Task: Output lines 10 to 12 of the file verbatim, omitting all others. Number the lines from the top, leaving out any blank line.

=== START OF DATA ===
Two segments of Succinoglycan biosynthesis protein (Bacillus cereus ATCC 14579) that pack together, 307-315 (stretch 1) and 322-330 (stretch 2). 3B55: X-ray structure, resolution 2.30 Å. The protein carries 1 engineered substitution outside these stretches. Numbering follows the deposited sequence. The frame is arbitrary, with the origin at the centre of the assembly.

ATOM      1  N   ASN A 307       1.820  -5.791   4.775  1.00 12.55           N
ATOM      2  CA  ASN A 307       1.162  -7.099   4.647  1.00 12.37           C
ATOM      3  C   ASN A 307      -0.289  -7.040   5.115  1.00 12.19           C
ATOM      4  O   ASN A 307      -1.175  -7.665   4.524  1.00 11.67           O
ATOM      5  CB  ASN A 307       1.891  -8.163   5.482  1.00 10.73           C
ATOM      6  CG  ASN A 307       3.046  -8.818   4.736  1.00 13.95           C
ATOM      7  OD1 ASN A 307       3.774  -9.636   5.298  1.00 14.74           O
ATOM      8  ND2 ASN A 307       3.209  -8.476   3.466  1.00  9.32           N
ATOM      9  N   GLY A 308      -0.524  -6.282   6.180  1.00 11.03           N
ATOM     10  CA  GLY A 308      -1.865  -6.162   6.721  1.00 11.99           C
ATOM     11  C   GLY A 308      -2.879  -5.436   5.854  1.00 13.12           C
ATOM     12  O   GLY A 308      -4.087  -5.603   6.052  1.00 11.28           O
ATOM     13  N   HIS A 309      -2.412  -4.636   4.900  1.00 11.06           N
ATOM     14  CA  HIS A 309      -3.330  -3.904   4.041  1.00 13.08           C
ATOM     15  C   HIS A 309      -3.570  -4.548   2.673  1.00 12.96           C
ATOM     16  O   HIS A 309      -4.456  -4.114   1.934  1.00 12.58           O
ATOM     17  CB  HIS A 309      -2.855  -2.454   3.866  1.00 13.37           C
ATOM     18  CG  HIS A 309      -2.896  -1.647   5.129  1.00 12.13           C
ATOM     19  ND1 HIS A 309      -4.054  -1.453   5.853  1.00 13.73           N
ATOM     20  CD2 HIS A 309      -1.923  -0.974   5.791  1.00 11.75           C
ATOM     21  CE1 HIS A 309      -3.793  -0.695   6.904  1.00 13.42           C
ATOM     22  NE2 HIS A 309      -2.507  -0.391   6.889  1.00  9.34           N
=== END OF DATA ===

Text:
ATOM      9  N   GLY A 308      -0.524  -6.282   6.180  1.00 11.03           N
ATOM     10  CA  GLY A 308      -1.865  -6.162   6.721  1.00 11.99           C
ATOM     11  C   GLY A 308      -2.879  -5.436   5.854  1.00 13.12           C